And my, my – the article certainly is generating controversy! And a good chunk of that controversy comes to us in the form of that priceless gadfly Ed Champion, of whose very existence I’ve only just recently been made aware. Champion is a cheerful pit bull, an omnivorous ongoing autodidact of the type every literary scene badly needs and not all of them are lucky enough to get. He can generate lots of snappy prose very quickly (not necessarily a bad quality … ulp …), he reads or tries to read everything, and he’s easily irritated – in other words, the next time he’s in Jamaica Plain, he’ll just have to stop by the house for a bottle of wine and some laugh-our-asses-off book-talk (provided he has a constitution strong enough to endure the, um, gaseous anomalies of a certain basset hound).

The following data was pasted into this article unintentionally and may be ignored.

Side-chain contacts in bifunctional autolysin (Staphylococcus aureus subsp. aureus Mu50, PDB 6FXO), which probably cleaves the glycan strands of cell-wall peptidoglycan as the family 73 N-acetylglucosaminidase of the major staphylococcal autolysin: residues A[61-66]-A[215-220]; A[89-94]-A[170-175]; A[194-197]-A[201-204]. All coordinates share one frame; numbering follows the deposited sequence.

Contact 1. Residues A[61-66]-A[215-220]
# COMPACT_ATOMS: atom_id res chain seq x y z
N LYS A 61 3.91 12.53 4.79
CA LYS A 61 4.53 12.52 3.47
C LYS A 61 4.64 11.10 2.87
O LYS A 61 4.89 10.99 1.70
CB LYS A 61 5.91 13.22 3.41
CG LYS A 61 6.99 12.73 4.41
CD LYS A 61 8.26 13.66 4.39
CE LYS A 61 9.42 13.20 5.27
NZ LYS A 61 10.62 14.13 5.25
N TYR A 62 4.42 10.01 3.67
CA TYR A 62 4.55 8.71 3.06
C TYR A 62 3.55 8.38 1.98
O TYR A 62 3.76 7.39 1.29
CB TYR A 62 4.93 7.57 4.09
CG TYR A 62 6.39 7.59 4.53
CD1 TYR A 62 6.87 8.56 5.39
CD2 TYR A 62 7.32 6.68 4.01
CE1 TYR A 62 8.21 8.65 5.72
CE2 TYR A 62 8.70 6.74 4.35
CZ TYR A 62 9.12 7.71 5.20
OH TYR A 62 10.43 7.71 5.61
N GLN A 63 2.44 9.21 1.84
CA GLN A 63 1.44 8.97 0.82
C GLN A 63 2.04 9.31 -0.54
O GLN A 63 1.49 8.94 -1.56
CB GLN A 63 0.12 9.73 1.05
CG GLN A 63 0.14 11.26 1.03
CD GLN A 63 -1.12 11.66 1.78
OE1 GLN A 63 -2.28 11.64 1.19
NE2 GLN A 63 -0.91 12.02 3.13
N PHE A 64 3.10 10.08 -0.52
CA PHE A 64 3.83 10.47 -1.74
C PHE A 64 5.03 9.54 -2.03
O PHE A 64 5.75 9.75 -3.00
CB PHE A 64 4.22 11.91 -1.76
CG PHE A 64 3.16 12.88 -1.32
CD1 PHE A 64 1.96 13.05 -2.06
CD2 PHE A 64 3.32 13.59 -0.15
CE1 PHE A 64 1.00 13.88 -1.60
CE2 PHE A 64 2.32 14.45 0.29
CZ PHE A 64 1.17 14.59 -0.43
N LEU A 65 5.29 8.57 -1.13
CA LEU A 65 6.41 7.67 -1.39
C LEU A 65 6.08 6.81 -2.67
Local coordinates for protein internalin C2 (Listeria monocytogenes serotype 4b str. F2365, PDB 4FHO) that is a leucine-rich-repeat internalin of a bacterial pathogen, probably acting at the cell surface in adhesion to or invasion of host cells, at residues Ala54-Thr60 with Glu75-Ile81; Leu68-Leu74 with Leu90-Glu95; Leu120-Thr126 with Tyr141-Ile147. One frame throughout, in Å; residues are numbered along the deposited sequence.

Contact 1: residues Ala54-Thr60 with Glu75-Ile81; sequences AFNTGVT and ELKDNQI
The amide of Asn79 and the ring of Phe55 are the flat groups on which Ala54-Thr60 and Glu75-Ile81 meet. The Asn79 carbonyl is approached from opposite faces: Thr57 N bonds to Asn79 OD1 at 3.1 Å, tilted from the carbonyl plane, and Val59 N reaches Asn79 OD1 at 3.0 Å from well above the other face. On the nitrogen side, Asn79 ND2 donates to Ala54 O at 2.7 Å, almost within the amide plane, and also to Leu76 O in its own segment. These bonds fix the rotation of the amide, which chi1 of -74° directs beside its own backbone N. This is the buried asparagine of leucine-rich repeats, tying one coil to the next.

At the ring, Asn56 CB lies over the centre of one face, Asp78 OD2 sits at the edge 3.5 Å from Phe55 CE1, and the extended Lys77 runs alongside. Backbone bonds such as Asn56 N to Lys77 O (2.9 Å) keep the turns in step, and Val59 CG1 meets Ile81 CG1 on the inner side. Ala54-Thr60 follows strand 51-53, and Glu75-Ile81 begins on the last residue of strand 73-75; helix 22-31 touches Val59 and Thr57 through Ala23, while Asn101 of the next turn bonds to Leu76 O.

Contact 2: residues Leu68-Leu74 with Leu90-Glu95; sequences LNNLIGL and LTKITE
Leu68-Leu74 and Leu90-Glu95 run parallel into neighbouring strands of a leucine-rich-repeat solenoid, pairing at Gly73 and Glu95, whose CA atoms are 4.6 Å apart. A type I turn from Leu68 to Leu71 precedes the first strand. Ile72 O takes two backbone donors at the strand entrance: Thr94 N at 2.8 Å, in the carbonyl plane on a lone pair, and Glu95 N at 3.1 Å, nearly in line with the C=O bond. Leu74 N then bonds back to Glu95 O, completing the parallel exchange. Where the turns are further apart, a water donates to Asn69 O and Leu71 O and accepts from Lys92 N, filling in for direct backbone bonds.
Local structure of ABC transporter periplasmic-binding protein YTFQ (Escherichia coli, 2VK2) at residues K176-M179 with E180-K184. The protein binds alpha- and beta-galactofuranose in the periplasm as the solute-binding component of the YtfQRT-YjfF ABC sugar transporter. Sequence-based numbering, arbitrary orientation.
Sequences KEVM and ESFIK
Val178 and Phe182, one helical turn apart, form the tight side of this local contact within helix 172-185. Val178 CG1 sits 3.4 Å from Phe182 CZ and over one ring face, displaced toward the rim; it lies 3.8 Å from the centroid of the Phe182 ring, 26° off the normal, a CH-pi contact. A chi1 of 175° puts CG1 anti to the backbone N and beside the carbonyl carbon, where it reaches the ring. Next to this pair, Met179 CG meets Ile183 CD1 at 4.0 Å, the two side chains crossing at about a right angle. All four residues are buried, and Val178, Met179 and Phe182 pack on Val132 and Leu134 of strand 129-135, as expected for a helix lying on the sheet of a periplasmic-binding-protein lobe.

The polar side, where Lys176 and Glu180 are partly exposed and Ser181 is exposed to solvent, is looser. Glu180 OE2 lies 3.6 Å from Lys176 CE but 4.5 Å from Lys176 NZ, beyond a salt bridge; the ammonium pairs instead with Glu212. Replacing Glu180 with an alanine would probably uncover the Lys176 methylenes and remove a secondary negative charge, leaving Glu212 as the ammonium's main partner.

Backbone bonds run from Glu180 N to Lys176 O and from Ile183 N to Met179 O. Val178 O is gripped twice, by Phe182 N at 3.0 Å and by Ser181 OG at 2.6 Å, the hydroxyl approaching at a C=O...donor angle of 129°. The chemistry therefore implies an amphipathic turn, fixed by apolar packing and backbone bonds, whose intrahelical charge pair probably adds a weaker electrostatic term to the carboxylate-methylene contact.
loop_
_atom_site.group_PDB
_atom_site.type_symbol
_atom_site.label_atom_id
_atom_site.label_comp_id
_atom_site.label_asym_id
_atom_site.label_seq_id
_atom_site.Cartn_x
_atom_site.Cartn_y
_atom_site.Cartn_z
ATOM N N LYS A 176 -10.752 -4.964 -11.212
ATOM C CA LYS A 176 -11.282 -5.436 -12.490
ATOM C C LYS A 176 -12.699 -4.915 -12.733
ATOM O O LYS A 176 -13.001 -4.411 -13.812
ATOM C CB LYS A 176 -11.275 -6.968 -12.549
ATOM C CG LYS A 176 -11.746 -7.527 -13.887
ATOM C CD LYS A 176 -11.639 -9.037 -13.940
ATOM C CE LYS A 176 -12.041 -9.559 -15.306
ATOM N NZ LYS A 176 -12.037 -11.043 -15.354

On his Twitter feed, Champion has picked up the dog-bone of Tony’s article and is worrying it to splinters, and that inevitably produces a slightly schizophrenic reaction in somebody like me. On the one hand, seeing the kind of uninhibited rhetorical blood-sport Champion can make when the mood strikes him is a source of pure joy for an old trouble-maker such as myself. It might be a painful thing for an author to have hisNewsweek piece scorched and scraped the way Champion’s doing it to Tony, but in the larger picture, the republic of letters is incontestably stronger with such blood-sport than without it.